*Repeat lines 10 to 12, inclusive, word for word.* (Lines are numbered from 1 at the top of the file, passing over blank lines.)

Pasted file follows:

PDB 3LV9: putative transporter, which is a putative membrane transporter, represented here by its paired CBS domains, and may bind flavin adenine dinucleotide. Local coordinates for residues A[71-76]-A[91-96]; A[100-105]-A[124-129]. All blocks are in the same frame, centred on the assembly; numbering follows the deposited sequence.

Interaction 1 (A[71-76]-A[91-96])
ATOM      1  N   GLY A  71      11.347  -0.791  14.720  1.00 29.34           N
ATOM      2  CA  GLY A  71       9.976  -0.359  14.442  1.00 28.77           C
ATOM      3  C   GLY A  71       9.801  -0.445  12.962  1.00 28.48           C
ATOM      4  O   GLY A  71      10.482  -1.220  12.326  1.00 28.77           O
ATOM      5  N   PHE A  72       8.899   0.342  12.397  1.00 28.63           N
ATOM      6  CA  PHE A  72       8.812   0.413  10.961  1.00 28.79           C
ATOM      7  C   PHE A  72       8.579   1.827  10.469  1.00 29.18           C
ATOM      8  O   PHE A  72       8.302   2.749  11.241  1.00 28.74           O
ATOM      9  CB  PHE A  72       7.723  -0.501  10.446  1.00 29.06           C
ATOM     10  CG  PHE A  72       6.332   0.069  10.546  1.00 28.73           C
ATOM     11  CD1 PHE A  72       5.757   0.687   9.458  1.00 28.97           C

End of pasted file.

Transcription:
ATOM      8  O   PHE A  72       8.302   2.749  11.241  1.00 28.74           O
ATOM      9  CB  PHE A  72       7.723  -0.501  10.446  1.00 29.06           C
ATOM     10  CG  PHE A  72       6.332   0.069  10.546  1.00 28.73           C